By KELIN DILLON
At the request of Mexico’s Attorney General’s Office (FGR), a federal judge ordered the issuing of an arrest warrant against the National Action Party (PAN) governor of Tamaulipas, Francisco Javier García Cabeza de Vaca, for alleged actions of organized crime and money laundering.
Cabeza de Vaca has been the center of Mexican political news over the past months surrounding the investigation into his alleged financial crimes and ties with organized crimes, culminating in the arrest warrant on Wednesday, May 19.
The Financial Intelligence Unit (UIF) ordered all of the Tamaulipas official’s accounts to be frozen and the National Migration Institute (INM) put out an alert for his potential travel movements, as well as a request by the FGR to Interpol to track and extradite Cabeza de Vaca in the case that he tries to flee to a foreign country.
The FIU order likewise blocked the accounts of 12 individuals and 25 companies allegedly linked to Cabeza de Vaca and his supposed money laundering network, including those of his wife and mother, based on information given to Mexican intelligence by the U.S. Department of Justice “linked to banking irregularities, illegal money transfers and illicit operations.”
“I am aware that an arrest warrant has been issued against me, despite the fact that the Congress of Tamaulipas and the Supreme Court of Justice have determined that the protection granted by the Mexican Constitution of the Republic to a governor of a free and sovereign state remains in force and untouchable,” responded Cabeza de Vaca from his official Twitter account.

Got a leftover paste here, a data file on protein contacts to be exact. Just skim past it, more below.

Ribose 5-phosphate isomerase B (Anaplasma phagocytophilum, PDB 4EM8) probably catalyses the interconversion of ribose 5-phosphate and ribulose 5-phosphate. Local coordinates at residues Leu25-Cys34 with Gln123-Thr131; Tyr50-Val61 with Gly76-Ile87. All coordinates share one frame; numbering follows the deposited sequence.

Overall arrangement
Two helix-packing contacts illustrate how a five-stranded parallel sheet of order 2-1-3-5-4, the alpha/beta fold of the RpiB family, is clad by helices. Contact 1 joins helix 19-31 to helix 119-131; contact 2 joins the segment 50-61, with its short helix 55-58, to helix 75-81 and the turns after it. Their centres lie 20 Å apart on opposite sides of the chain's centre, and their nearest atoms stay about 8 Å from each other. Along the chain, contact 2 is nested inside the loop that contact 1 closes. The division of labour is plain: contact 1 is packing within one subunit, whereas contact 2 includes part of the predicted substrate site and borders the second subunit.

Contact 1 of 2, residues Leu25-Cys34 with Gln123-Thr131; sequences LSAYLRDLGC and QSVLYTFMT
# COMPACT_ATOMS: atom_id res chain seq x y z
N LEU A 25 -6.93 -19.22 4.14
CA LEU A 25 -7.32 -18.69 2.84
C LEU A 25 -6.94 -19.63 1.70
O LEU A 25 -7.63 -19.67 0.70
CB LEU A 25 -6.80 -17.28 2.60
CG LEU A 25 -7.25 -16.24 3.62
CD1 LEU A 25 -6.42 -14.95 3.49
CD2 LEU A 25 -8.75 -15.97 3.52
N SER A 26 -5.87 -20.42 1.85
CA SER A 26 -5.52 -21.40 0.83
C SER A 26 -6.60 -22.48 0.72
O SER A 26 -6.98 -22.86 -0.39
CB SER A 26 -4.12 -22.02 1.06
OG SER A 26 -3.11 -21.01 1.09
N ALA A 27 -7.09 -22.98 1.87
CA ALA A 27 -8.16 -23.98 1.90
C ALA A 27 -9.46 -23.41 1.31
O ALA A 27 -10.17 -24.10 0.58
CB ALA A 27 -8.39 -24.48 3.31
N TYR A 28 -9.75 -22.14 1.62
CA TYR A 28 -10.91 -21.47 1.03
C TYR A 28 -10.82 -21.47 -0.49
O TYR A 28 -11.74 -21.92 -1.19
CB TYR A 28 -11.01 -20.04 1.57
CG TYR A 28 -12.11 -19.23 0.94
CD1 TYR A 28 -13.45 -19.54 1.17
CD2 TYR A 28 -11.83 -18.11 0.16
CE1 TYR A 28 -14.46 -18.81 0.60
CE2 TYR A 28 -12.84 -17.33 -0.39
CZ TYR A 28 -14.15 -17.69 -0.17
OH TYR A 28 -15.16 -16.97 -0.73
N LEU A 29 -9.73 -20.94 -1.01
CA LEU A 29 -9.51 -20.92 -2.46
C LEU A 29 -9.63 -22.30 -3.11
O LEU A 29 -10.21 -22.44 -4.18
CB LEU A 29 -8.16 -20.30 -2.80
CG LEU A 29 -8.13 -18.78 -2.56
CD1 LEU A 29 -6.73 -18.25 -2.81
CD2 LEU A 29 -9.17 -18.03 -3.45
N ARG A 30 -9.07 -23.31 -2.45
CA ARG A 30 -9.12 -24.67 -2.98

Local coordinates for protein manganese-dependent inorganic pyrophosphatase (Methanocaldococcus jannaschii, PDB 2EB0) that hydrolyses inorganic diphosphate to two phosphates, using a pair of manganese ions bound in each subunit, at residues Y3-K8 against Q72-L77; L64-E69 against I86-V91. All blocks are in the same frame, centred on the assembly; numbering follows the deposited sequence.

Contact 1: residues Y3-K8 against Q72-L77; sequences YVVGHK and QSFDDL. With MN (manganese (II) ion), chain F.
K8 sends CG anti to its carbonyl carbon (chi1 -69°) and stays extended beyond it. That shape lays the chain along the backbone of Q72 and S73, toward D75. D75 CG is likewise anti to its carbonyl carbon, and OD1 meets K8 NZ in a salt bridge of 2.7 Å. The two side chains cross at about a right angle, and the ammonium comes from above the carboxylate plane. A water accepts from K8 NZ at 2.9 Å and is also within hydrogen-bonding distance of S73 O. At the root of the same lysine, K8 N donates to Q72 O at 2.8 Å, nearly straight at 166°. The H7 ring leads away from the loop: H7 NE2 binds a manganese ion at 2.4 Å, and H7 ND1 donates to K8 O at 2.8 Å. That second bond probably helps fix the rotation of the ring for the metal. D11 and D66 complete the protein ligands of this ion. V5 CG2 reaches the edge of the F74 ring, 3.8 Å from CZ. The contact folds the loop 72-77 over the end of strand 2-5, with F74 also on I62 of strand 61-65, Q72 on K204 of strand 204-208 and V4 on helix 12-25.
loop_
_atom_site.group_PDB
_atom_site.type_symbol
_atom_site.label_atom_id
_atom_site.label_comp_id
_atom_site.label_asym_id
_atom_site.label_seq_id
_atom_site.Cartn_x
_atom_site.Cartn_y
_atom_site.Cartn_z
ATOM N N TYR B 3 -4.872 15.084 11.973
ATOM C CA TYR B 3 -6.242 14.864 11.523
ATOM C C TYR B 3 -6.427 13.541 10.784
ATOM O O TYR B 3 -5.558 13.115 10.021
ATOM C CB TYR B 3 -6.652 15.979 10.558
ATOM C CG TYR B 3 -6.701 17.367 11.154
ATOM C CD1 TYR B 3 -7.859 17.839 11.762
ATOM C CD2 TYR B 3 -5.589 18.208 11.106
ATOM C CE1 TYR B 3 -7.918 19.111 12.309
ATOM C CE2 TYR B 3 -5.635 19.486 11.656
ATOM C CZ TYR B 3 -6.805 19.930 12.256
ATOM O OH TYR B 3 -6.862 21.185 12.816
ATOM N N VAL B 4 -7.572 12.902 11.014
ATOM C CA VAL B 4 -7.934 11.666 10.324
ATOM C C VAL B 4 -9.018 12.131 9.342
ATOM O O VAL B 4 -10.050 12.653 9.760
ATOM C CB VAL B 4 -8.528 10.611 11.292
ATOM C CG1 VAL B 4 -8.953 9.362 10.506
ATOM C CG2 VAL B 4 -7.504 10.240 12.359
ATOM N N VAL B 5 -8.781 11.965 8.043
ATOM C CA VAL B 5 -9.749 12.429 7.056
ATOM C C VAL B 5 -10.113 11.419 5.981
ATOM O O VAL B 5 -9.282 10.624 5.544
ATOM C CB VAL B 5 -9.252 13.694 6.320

“It is no coincidence that the existence of the arrest warrant had been revealed by party members in the government. This only means that the decision to proceed against me was taken in the National Palace,” he said, referring to the public announcement of the warrant by members of the PAN-opposing leftist National Regeneration Movement (Morena), Ricardo Monreal and Ignacio Mier.
The Tamaulipas governor went on to say that he would continue to defend himself against “false accusations” that “the majority in the government perversely set against me.”
Meanwhile, details from the FGR’s investigation file into Cabeza de Vaca were released to the public, detailing the PAN official’s alleged offshore bank accounts in the Cayman Islands, purported meeting with infamous drug lord El Chapo and the large number of assets he holds in the United States.